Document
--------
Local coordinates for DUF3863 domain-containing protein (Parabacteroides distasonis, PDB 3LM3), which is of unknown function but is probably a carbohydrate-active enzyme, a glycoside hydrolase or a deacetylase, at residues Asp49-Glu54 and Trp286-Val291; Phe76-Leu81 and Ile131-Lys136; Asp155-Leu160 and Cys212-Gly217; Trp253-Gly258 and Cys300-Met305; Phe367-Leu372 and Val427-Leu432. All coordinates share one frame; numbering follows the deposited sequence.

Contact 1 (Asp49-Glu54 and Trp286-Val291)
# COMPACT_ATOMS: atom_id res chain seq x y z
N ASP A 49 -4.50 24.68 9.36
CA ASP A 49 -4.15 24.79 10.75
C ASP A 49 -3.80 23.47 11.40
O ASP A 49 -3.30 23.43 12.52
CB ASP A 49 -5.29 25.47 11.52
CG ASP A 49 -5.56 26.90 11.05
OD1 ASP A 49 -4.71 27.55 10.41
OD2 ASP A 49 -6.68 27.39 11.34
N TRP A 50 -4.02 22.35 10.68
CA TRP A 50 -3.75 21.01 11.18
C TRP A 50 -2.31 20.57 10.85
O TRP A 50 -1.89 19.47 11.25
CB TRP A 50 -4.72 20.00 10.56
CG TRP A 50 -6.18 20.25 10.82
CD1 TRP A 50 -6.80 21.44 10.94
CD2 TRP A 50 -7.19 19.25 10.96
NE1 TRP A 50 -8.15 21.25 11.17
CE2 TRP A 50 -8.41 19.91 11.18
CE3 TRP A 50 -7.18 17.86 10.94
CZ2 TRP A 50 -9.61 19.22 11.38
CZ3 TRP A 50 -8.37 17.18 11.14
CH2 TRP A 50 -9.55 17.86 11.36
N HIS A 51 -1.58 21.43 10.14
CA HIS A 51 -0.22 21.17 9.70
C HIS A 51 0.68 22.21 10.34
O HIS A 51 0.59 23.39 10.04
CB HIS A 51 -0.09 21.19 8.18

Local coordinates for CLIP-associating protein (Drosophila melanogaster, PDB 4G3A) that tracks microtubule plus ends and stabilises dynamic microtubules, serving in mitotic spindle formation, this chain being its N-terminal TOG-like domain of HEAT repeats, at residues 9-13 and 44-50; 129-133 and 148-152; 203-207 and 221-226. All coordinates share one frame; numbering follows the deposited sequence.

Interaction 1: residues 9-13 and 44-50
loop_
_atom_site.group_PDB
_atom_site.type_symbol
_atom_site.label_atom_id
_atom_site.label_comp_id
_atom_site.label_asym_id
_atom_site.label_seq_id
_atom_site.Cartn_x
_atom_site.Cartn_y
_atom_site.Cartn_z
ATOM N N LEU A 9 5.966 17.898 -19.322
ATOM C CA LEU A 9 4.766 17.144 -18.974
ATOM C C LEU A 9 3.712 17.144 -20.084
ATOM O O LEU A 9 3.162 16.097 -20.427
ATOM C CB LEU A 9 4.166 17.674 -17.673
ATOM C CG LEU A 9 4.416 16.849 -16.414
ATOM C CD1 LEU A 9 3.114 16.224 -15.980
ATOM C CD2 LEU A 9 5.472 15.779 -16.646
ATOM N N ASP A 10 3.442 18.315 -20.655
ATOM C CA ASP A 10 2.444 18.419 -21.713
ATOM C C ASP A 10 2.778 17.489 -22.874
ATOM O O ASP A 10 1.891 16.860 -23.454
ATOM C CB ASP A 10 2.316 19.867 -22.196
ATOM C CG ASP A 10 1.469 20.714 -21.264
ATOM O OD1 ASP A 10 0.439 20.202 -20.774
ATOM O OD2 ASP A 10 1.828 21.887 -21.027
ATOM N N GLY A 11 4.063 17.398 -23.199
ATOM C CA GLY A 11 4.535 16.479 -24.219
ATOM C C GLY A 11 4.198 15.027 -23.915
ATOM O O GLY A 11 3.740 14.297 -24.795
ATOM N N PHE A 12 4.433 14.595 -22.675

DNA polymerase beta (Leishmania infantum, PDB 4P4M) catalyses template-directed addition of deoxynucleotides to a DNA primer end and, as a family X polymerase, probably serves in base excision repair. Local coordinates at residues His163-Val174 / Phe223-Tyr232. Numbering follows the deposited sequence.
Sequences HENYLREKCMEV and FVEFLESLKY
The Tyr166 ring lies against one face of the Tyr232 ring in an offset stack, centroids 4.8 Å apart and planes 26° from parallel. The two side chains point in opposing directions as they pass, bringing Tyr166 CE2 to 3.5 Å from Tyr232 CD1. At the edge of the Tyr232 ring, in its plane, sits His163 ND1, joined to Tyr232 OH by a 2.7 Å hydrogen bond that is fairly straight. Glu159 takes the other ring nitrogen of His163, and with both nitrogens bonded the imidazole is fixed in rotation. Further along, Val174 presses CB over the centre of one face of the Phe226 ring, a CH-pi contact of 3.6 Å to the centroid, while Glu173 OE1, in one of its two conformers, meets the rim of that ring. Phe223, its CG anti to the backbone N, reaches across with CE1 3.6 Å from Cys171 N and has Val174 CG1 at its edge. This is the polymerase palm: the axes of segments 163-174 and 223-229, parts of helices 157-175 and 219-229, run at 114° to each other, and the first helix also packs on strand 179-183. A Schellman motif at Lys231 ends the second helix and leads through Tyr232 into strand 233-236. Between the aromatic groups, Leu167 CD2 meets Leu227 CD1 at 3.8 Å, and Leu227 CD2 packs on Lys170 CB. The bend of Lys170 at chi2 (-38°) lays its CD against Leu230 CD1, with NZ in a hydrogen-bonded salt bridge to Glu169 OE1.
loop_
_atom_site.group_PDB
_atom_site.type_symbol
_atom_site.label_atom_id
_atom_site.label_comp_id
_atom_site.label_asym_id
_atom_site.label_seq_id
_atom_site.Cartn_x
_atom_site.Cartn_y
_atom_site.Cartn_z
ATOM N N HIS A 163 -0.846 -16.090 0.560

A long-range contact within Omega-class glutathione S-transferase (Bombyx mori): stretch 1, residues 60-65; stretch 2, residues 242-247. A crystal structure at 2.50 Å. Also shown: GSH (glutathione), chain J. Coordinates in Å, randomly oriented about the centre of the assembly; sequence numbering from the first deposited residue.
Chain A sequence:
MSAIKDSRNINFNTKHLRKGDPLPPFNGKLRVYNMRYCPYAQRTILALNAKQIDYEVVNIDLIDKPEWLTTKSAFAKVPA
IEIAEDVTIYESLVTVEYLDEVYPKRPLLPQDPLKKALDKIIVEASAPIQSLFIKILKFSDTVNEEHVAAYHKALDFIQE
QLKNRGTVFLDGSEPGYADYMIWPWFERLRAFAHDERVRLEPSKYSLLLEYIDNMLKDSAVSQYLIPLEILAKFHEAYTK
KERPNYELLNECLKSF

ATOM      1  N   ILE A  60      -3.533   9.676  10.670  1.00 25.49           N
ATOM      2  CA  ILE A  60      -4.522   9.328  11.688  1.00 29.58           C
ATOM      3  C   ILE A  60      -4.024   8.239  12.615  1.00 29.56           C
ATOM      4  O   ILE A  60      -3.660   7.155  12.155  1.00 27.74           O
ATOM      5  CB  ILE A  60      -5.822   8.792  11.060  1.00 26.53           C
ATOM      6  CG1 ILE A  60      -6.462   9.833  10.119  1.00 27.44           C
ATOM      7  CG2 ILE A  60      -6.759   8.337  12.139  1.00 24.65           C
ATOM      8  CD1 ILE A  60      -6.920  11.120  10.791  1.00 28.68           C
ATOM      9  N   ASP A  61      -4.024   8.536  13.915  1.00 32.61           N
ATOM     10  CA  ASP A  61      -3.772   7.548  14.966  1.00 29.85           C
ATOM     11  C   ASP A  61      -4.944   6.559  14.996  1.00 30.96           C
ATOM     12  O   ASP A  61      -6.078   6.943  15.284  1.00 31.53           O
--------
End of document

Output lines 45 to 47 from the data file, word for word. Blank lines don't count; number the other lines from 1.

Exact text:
ATOM C C LEU A 9 3.712 17.144 -20.084
ATOM O O LEU A 9 3.162 16.097 -20.427
ATOM C CB LEU A 9 4.166 17.674 -17.673